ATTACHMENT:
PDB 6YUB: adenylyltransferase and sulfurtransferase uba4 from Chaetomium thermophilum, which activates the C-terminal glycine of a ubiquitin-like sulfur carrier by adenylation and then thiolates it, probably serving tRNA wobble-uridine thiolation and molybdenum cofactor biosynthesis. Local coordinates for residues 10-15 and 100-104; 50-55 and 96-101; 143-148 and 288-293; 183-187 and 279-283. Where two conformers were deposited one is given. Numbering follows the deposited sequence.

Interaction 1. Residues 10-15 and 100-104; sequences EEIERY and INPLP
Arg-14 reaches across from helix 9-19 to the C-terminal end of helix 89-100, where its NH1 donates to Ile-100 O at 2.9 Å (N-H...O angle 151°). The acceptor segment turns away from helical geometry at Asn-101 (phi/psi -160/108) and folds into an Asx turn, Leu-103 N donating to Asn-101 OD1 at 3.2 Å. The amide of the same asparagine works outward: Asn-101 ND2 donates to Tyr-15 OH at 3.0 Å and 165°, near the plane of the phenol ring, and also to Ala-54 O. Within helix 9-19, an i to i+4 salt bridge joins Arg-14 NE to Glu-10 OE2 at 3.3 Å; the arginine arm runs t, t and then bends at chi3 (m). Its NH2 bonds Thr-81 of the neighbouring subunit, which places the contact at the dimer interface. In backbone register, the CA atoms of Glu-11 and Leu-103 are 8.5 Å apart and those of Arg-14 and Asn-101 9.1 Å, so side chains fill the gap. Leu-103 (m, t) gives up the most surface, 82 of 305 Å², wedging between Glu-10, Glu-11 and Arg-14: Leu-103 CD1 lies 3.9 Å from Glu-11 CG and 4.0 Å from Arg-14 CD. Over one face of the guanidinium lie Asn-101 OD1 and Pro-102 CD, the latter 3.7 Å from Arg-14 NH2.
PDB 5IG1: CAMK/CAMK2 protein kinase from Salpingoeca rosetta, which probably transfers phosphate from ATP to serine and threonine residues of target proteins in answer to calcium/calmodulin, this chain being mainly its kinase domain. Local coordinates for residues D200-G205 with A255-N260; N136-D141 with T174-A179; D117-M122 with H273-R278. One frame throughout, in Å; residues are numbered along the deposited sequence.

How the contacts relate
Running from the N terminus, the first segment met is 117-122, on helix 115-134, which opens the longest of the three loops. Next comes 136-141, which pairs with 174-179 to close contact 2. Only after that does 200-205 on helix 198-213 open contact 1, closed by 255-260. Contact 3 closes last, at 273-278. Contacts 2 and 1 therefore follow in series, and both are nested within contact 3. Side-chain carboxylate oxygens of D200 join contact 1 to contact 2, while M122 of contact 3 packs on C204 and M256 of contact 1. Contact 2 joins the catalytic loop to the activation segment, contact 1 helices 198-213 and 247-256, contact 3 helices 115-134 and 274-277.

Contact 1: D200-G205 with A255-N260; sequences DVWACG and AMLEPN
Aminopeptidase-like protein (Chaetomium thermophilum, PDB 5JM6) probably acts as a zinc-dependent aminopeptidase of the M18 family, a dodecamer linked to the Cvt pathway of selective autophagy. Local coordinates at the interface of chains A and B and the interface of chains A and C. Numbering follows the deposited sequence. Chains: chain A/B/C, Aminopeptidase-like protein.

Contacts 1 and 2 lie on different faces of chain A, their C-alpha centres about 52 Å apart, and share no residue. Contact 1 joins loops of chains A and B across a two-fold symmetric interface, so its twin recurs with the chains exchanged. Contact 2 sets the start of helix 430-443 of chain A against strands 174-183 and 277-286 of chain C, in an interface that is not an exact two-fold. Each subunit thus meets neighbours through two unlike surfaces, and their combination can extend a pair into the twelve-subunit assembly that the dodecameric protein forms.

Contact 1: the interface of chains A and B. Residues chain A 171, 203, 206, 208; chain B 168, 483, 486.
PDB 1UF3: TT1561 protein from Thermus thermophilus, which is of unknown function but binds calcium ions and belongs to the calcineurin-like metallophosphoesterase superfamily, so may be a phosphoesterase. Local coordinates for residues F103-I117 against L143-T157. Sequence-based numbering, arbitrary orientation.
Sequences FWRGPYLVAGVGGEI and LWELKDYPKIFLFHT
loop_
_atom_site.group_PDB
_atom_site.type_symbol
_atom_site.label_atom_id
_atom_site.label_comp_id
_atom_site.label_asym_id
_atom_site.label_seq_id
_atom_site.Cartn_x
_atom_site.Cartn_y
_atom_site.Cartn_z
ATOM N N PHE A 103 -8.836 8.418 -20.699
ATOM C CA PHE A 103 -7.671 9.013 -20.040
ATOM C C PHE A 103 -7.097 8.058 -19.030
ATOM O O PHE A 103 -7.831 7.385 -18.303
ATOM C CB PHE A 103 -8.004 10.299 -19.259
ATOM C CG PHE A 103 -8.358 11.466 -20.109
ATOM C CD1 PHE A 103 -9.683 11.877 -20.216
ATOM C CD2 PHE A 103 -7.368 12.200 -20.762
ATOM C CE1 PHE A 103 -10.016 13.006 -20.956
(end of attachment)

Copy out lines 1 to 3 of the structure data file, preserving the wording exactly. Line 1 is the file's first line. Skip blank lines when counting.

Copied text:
PDB 6YUB: adenylyltransferase and sulfurtransferase uba4 from Chaetomium thermophilum, which activates the C-terminal glycine of a ubiquitin-like sulfur carrier by adenylation and then thiolates it, probably serving tRNA wobble-uridine thiolation and molybdenum cofactor biosynthesis. Local coordinates for residues 10-15 and 100-104; 50-55 and 96-101; 143-148 and 288-293; 183-187 and 279-283. Where two conformers were deposited one is given. Numbering follows the deposited sequence.

Interaction 1. Residues 10-15 and 100-104; sequences EEIERY and INPLP
Arg-14 reaches across from helix 9-19 to the C-terminal end of helix 89-100, where its NH1 donates to Ile-100 O at 2.9 Å (N-H...O angle 151°). The acceptor segment turns away from helical geometry at Asn-101 (phi/psi -160/108) and folds into an Asx turn, Leu-103 N donating to Asn-101 OD1 at 3.2 Å. The amide of the same asparagine works outward: Asn-101 ND2 donates to Tyr-15 OH at 3.0 Å and 165°, near the plane of the phenol ring, and also to Ala-54 O. Within helix 9-19, an i to i+4 salt bridge joins Arg-14 NE to Glu-10 OE2 at 3.3 Å; the arginine arm runs t, t and then bends at chi3 (m). Its NH2 bonds Thr-81 of the neighbouring subunit, which places the contact at the dimer interface. In backbone register, the CA atoms of Glu-11 and Leu-103 are 8.5 Å apart and those of Arg-14 and Asn-101 9.1 Å, so side chains fill the gap. Leu-103 (m, t) gives up the most surface, 82 of 305 Å², wedging between Glu-10, Glu-11 and Arg-14: Leu-103 CD1 lies 3.9 Å from Glu-11 CG and 4.0 Å from Arg-14 CD. Over one face of the guanidinium lie Asn-101 OD1 and Pro-102 CD, the latter 3.7 Å from Arg-14 NH2.